Are you sitting down? Are you holding any sharp objects? No? Good. Because you aren’t going to believe this…
I’ve had a positive experience with Sprint. Let me repeat that because I’m sure you think it’s a typo: I’ve had a positive experience with Sprint. Yes, this is the same Sprint that finished at the bottom of a recent J.D.Power & Associates survey of mobile phone providers, a survey more notable for the fact that every one of the providers was despised than for the differences between providers.
Here’s what happened. Of course your mileage may vary.
So I have a Treo 600 phone. I love it, by the way, but that credit goes entirely to
A while back, when I first bought my Treo 600, I decided to subscribe to Sprint’s “extended care plan”. I am not usually a fan of extended warranties, they seem like a ripoff, but somehow this seemed worth doing. Maybe it was the fact that the plan only cost $6/month, and my phone cost $500. The extended care plan has two parts, first, Sprint extends the manufacturer’s warranty through the life of the phone (while you own it), and second, Sprint offers a no-questions-asked replacement in the event your phone is lost or damaged via a company called Lock/Line. (More on Lock/Line in a moment.) Since Handspring offered a 90-day warranty and I was planning to own my phone a lot longer than that, this seemed like a good deal, with the added bonus that if I lost or damaged the phone (or dipped it in coffee), I’d get a replacement.
After struggling with my now-really-sensitive-to-signal-strength phone for a couple of weeks, I decided to put the extended care program to the test. I called Sprint, reported the problem, and they said “call Lock/Line”. Sigh, here we go, I thought. So I called Lock/Line, jumped through about 10 hoops, finally reached a human, and they said “call Sprint”. Sigh, here we go again, I thought.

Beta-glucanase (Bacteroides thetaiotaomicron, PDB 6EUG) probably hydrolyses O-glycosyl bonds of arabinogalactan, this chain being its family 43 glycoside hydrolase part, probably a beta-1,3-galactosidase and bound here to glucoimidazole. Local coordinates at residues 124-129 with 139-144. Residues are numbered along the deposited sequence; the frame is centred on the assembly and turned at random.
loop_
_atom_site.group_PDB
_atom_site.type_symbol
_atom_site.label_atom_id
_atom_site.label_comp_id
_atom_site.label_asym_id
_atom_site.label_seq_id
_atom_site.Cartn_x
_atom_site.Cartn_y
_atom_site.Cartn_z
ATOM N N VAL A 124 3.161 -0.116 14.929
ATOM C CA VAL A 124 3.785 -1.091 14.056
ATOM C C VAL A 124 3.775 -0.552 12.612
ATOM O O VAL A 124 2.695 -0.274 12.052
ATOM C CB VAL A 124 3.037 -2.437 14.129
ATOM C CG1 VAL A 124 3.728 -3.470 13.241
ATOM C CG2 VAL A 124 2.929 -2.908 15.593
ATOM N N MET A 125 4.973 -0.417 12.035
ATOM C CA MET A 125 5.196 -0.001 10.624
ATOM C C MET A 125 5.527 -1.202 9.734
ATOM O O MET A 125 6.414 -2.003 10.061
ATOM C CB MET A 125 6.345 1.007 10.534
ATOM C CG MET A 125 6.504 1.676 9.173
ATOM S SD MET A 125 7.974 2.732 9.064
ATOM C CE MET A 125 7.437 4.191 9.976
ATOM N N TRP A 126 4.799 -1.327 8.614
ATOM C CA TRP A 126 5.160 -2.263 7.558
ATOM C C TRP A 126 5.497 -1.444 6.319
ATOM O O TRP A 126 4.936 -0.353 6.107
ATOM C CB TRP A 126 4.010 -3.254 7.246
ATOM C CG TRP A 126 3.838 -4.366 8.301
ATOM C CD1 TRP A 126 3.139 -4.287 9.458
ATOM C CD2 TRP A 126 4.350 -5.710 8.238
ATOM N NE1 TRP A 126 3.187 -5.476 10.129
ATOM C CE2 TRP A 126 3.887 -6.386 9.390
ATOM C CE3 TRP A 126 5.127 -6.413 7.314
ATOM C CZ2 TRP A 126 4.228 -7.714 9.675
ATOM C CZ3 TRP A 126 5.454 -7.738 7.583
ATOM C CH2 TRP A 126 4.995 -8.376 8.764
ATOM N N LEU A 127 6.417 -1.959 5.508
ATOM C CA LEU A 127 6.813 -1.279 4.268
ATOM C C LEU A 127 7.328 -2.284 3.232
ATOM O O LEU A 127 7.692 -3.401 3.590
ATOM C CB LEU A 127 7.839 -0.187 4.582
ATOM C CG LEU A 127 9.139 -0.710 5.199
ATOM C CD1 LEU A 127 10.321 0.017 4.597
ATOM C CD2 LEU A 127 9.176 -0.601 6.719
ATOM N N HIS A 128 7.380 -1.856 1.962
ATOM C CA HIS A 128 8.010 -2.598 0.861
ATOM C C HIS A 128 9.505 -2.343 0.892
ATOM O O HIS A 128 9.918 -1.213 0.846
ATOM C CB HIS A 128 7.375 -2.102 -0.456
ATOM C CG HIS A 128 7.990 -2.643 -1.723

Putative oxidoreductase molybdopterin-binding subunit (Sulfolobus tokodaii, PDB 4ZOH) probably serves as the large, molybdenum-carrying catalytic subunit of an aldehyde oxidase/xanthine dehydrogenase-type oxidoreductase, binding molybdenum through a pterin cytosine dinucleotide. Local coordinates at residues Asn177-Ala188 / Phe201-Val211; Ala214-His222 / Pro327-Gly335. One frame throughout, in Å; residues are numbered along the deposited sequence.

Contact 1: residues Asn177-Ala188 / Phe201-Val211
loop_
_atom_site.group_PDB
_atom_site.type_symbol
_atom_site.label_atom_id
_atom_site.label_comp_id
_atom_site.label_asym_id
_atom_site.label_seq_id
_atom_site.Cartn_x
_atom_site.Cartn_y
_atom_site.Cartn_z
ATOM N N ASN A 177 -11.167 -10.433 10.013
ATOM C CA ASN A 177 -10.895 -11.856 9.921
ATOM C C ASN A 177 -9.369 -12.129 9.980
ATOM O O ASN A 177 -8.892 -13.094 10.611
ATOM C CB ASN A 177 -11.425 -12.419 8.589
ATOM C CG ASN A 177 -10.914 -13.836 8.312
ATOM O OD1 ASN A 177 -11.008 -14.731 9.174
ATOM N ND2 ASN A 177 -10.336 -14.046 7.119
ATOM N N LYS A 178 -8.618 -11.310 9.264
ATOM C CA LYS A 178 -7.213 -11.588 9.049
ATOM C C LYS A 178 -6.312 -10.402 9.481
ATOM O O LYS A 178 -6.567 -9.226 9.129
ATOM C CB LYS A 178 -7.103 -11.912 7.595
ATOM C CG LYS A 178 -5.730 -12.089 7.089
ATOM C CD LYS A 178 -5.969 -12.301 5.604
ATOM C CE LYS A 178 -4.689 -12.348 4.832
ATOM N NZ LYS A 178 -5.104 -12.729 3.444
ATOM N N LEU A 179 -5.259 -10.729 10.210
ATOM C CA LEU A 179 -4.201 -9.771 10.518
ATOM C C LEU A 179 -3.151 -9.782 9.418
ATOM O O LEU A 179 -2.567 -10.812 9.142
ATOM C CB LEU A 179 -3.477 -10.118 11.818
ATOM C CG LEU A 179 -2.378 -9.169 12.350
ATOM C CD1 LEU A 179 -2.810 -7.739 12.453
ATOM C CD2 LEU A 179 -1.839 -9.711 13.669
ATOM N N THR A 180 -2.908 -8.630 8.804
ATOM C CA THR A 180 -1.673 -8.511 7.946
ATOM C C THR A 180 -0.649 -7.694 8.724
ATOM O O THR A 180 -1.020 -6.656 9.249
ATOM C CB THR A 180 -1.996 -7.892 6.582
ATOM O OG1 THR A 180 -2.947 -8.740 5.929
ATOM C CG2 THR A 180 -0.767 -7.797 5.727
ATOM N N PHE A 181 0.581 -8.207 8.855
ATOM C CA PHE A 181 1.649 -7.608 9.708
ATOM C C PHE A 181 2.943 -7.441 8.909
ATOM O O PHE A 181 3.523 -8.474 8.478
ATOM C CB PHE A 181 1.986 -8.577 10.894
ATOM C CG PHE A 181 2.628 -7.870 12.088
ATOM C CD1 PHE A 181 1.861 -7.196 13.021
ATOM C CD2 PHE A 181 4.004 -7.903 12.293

The Sprint customer support rep asked a few questions about what happened, and then determined that obviously it was not a manufacturing defect, so obviously it wasn’t covered by their extended warranty. That’s why they had me call Lock/Line. The Lock/Line customer support rep asked a few questions about what happened, and then determined that obviously it was a manufacturing defect, so obviously it was covered by Sprint’s extended warranty. Sometimes in this situation the consumer is the loser, you end up falling through the cracks between the finger pointing. But in this case the relationship works, because one way or another, you are covered. In the end the Lock/Line rep prevailed and was able to file the Sprint warranty claim on my behalf. This seems like a bad thing from Sprint’s point of view but it was a great thing from my point of view, because I received a new phone for a processing fee of $10.
After the warranty claim was filed, I received a brand new Treo 600 four days later. The phone arrived with detailed and accurate instructions about how to activate the new phone and how to return the old one. I followed the instructions and am now happily using my brand new Treo 600. Oh, and of course the extended care plan covers this phone, too, so I can do the coffee bath thing every year or so and have a new phone forever.
Anyway as I said your mileage may vary but this was a positive customer service experience with Sprint. And if you have an expensive phone I can recommend Sprint’s extended care plan, it is a good deal.
P.S. Note to self – one of the most positive aspects of the whole experience was the detailed and accurate instructions about how to activate the new phone which came with the replacement. Documentation is so important.